Billy Monger is still intent on becoming a Formula 1 world champion – just 20 months after the horror smash that almost ended his life.
The 120mph crash in a Formula 4 race at Donnington Park in April 2017 led to a double-leg amputation.
His collision with a stationary vehicle just days before his 18th birthday was the gravest blow imaginable.
But the teenager known as Billy Whizz wasted no time in getting back behind the wheel – and defying stratospheric odds.
By March 2018 he was back competing in the British F3 Championship and showing the kind of flare that makes him British motorsport’s brightest young talent since five-time F1 champion, Lewis Hamilton.
And now Monger is looking to 2019 as the year he can make the breakthrough into the big time.
“Depending on whether I can raise the budget, I would like to race in Europe in the (Formula) 3,” he says.
“That for me is the next step on the way to F1 and it’s a great way for me to test myself against the best.
“That’s what I want to do and we’re getting there. We need to raise a crazy amount, something like €1m.
“Motorsport is expensive and I’ve got to this stage through hard-work and that’s not going to stop now. I’ll keep going and I’ll make it work.”
There had been talk of Monger targeting the Le Mans 24-hour race in 2020.
But that now looks to be on the back-burner as Monger continues to progress at lightning speed in single-seater racing.
“Single-seat at the minute is the way I want to go,” he says.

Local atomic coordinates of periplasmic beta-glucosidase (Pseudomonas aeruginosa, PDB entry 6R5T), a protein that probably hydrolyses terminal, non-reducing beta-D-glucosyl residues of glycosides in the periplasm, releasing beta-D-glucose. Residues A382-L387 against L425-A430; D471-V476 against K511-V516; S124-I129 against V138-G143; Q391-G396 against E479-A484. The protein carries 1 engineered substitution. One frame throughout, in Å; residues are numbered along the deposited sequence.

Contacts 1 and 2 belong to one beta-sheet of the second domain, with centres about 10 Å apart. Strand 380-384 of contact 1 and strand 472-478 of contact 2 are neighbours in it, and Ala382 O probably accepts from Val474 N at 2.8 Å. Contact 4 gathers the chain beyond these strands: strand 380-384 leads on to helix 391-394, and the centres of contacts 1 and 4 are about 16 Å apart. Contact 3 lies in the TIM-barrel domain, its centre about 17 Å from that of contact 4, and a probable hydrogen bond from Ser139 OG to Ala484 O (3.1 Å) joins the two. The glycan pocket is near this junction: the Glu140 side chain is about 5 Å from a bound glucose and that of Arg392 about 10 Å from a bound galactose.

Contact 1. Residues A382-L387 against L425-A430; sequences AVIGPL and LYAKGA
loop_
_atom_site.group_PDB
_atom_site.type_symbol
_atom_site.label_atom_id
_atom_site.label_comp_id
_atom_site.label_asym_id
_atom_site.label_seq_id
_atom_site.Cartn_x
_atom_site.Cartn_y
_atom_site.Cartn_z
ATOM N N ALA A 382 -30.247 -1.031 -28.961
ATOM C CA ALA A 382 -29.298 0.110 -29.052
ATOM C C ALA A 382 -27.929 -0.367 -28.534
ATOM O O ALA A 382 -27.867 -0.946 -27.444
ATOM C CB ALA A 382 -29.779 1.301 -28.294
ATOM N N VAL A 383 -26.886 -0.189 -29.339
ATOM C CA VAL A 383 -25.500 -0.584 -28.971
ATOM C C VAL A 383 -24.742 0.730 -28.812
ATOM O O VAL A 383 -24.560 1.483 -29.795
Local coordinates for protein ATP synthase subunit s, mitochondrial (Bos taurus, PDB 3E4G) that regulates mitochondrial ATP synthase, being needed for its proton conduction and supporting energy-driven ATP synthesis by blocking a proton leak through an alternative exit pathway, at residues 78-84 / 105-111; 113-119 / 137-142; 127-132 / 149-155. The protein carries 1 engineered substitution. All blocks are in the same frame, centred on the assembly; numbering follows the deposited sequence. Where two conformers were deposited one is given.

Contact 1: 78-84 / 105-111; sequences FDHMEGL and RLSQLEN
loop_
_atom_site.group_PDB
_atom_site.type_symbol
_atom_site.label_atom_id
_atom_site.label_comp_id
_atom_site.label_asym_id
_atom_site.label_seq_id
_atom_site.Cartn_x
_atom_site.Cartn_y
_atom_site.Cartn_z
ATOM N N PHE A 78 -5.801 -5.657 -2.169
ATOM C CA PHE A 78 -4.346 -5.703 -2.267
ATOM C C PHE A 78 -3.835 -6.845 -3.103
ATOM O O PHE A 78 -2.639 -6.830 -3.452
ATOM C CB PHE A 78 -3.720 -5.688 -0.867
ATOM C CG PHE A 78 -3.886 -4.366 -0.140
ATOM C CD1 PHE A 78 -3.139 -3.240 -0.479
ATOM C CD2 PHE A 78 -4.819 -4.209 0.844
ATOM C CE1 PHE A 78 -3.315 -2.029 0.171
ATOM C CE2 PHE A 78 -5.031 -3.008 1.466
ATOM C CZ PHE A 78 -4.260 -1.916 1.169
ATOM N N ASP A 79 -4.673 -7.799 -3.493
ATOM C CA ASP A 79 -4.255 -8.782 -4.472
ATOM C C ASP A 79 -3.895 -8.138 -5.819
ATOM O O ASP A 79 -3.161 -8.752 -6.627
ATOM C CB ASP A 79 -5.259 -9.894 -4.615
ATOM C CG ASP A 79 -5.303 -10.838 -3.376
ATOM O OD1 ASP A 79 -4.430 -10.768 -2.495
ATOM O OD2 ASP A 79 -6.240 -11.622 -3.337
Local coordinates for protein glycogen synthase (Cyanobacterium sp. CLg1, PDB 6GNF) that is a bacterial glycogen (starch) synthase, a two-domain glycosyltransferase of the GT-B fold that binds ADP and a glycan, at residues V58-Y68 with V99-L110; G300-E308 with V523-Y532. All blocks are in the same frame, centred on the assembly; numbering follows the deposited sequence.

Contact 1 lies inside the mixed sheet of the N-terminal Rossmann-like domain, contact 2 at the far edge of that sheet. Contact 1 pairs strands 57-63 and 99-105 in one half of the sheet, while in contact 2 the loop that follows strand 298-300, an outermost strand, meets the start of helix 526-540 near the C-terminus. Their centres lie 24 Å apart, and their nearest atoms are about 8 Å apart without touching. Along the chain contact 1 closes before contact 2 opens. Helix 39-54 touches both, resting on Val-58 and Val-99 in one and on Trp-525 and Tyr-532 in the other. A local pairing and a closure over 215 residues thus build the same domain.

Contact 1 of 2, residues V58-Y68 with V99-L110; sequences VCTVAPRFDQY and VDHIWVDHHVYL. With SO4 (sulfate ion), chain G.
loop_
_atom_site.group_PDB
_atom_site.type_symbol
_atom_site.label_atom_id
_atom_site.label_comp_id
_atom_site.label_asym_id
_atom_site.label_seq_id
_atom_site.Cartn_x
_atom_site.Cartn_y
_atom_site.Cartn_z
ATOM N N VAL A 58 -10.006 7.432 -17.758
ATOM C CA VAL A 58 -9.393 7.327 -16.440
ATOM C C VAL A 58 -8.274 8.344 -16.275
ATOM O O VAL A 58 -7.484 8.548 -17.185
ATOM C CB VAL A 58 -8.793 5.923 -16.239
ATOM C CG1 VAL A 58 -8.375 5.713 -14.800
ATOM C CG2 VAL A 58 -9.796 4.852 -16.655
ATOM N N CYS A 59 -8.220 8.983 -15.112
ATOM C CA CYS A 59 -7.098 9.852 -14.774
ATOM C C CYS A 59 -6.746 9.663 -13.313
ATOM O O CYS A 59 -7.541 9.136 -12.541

“This year has really opened my eyes up to what I can achieve – not how easy it’s going to be but how it is going to be down to me as a driver.
“That’s my main focus.”
Monger has coped with everything thrown at him since an accident that not only changed his career but also turned his life upside down.
A winner at the 2017 Mirror Pride of Sport awards in partnership with TSB, Billy Monger won the Helen Rollason award at the 2018 Sports Personality of the Year awards last week.
And his progress behind the wheel has been matched by the huge strides he has taken away from the car since the crash.
“Everything I do is getting slowly back to normal,” he says.
“I’m just finding new ways of doing the same things that I used to do before.
“I don’t see myself as disabled – I see myself as an able-bodied person who does stuff differently.
“That’s the way I look at it. Disability can at times seem like a harsh term, and I don’t think it’s quite right.
“I’m just really trying to push myself to show that what I’ve been through and what other people have been through shouldn’t stop people from trying to achieve their dreams.
“If I can do it then what excuse do people without disabilities have?”